Indoor Fun for All Ages and Abilities

Indoor Fun for All Ages and Abilities

Cute Girl Sleeping On Floor With Toys At BedroomWhile we have the great luck to enjoy beautiful weather throughout much of the year in the South Bay, sometimes the weather drives us indoors where we need to figure out a way to pass the time. My loyal band of school-age testers inform me that these are some of the best ways to have fun inside the house, short of an iPad. These activities work well for kids of different ages and abilities to play together.

  1. Making tents: A bedsheet and some chairs will do nicely to create a thousand possibilities for a child-sized hideaway. A cave? A castle? A delightful place for reluctant nappers to snooze?
  2. Balloon “tennis”: Kids can bat a balloon back and forth with their hands, trying to keep it aloft as long as possible. Count how many times you can hit it without it touching the floor, which is, naturally, made of lava for this game.
  3. Quiet ball: This is great for groups of children about age seven and older. It’s basically catch with any small, soft ball that’s good for indoor play. The tricky part is that nobody can talk and you have to rely on non-verbal communication to indicate that you’re passing the ball to someone or that you’re open to catch it. (Before you start, make a rule about not throwing the ball at anyone’s face or at someone who isn’t looking. There’s a reason I am telling you this.)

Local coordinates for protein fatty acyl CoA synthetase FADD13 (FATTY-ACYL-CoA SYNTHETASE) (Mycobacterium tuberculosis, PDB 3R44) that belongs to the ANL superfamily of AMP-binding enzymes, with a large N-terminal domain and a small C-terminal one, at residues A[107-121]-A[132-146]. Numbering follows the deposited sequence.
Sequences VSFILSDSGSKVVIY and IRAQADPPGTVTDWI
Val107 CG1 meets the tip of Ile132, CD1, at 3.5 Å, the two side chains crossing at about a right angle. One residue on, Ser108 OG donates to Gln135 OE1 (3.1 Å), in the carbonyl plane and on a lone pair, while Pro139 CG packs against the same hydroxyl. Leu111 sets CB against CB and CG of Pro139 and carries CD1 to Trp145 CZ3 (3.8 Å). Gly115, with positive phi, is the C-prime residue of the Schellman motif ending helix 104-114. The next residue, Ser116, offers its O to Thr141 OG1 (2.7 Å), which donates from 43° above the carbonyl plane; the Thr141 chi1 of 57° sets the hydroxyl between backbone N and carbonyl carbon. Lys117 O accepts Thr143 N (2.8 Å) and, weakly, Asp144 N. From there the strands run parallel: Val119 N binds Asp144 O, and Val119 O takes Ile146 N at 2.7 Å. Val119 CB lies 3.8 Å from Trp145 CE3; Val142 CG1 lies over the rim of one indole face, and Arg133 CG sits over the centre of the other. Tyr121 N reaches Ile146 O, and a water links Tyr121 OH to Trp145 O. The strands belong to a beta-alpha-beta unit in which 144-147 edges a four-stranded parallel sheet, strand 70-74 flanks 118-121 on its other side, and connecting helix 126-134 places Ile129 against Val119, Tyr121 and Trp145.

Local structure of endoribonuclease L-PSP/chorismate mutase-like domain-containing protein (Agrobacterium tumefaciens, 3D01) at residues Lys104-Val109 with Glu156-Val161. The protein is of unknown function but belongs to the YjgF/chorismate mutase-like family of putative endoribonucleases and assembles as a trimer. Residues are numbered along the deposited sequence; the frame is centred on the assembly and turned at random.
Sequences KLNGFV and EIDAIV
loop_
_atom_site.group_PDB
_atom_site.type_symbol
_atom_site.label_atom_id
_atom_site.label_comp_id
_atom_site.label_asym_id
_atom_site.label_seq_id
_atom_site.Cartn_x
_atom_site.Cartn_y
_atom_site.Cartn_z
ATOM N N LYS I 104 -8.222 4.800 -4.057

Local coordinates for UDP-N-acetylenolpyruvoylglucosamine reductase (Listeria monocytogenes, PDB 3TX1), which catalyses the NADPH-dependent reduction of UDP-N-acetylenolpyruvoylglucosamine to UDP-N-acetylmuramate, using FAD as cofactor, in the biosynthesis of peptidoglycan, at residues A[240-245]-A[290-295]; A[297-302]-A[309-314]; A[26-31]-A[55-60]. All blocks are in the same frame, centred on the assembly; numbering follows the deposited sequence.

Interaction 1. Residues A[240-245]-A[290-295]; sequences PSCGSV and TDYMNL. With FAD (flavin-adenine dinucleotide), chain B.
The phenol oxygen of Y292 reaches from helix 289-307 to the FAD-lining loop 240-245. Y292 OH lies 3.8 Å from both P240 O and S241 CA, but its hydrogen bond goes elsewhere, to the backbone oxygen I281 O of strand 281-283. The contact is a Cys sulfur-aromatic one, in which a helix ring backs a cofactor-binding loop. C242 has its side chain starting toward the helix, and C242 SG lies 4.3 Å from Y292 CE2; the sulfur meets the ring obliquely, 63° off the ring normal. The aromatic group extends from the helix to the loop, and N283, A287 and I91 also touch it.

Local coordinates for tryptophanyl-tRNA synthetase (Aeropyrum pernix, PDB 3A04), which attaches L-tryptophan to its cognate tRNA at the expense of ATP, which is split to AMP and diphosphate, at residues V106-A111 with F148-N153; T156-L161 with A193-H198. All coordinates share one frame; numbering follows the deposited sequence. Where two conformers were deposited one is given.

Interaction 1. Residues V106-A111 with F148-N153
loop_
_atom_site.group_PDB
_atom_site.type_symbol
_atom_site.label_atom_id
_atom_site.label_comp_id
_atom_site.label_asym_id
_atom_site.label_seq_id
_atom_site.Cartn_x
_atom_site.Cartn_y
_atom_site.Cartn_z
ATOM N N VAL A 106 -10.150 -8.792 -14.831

4. Cup stacking: This is a surprising hit with preschoolers and young elementary students. Figure out what you can build with a stack of paper or plastic cups. How high can it go? How fast does it fall down when you crash a car or a dinosaur into it?
  5. Stringing cereal: String Cheerios/Fruit Loops/round cereal of your choice onto pipe cleaners or yarn to make necklaces or bracelets. If you use yarn or string, wrap one end of it with tape to make a “needle” that keeps it from fraying and driving the user to distraction.

Guest Writer-Elizabeth Wagner is a special needs educator with over 10 years of experience working iwth special needs children in the classroom and home setting.

Authored by: Cindy Donnelly

Cindy has worked for What's Up for Kids for over 19 years and is thrilled to take over as owner/publisher. She loves helping South Bay parents connect with resources and working with camps, schools and other businesses to get the word out about their quality programs and services for families. For marketing information you can contact her at cindy@whatsupforkids.com.

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